For example, converting the same regex shown in the screen shot from C# to Java will say “conversion succeeded” without any warnings or any changes to the regex. But the converted regex will only do the same thing in Java as it did in C# when setting the UNIX_LINES option in Java. If you click Accept Conversion, then RegexBuddy automatically selects “LF only” in the drop-down list for the line break handling regex option. Then the Use panel will automatically add UNIX_LINES to the Java snippets it generates.

Converting a regex from C# to Delphi

Converting Whitespace and Comments

If the target application supports both free-spacing and exact spacing modes, then you can choose which mode the converted regular expression should use. Converting a free-spacing regex to exact spacing will strip all insignificant whitespace and line breaks from the regex. Converting a regex from exact spacing to free-spacing escapes all literal whitespace and line breaks in the regex, so they will be seen as significant in the converted regex. RegexBuddy will not automatically add whitespace to beautify your regex. You can do that yourself after clicking Accept Conversion. If the target application supports only either mode, then RegexBuddy automatically converts your regex to that mode.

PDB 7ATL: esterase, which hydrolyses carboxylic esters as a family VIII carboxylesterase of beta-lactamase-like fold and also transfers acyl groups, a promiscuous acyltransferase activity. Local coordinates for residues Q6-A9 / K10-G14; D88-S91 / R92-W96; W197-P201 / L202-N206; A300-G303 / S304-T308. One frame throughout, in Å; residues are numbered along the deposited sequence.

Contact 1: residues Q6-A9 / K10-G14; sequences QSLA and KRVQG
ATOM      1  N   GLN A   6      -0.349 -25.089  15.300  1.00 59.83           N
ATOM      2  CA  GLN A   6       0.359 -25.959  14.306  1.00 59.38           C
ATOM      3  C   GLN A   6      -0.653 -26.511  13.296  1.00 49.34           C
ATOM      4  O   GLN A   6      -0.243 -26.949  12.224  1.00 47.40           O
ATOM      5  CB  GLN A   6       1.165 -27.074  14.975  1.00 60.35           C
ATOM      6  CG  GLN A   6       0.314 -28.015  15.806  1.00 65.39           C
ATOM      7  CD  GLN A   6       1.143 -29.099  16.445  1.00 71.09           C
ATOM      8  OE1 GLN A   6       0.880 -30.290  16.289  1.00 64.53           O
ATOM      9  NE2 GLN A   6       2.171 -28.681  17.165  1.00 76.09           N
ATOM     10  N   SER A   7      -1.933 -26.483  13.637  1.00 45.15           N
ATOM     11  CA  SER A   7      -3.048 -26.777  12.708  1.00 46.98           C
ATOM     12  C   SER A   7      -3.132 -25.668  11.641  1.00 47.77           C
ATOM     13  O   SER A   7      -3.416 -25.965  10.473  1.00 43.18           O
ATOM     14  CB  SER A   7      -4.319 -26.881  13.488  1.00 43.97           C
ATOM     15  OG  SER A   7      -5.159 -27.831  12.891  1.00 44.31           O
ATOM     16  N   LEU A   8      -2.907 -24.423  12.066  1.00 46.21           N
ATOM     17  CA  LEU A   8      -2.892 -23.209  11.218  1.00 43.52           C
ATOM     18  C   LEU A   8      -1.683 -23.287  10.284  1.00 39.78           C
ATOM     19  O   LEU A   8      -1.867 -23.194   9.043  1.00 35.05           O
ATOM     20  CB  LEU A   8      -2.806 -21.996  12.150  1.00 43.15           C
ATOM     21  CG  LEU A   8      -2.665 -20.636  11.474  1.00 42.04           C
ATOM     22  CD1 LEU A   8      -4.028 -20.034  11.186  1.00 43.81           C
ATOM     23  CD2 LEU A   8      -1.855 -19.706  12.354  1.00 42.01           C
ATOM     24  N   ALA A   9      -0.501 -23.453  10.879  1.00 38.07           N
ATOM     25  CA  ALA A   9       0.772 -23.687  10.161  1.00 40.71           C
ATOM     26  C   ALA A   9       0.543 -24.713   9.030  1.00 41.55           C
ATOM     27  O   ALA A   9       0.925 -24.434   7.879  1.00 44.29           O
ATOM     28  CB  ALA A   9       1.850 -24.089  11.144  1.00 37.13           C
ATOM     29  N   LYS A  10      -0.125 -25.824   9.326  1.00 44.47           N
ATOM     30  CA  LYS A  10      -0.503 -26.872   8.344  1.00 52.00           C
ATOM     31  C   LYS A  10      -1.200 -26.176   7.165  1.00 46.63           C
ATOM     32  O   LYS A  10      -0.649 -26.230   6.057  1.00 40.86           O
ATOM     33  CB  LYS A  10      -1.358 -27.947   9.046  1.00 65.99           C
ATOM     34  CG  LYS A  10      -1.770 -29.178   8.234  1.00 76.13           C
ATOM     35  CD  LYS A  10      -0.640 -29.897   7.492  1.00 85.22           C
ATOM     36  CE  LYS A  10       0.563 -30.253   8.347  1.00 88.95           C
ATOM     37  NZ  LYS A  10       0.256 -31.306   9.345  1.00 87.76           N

If the target application allows comments to be added to the regex, then you can choose whether to keep comments in the converted regex or strip comments from the converted regex. Some applications only support comments in free-spacing mode, so that choice affects whether the option to keep comments appears. If the target application does not support comments, RegexBuddy strips comments without warning. If your original regex doesn’t have any comments, then this option has no effect.

Converting to The Same Application

You can select the same application in the application drop-down list at the top and on the Convert panel. One reason to do this is to change the spacing mode of a regex. If you’ve stored a nicely formatted and commented regex in your RegexBuddy library but your application only provides a tiny one-line input box for the regex, then you can make your regex usable by converting it to exact spacing and stripping comments. Or, if you’ve inherited some source code with obtuse regular expressions, you can make those more readable by first converting them to free-spacing mode, and then adding whitespace and comments as you like.

Another reason is to automatically deal with unsupported syntax. For example, \x{20AC} is a syntax error in C#. But RegexBuddy is smart enough to guess that you’ve been trying to use the Perl syntax to match the Unicode code point for the euro symbol. When converting this regex from C# to Ce, the Convert panel says “conversion succeeded” and gives you \uFFFF as a fully functional regex that does what you intended.

Manual Conversion

The Convert panel is a powerful tool. But sometimes you may want more control. To manually convert a regular expression, switch to the Create panel. Select both the original application and the target application as the two flavors to compare your regular expression between. The comparison indicates all differences between the two applications that apply to your regex. You can then edit your regex by hand to work around those differences, or decide that certain differences can be ignored because they don’t apply to the strings or files you’ll be using the regex on.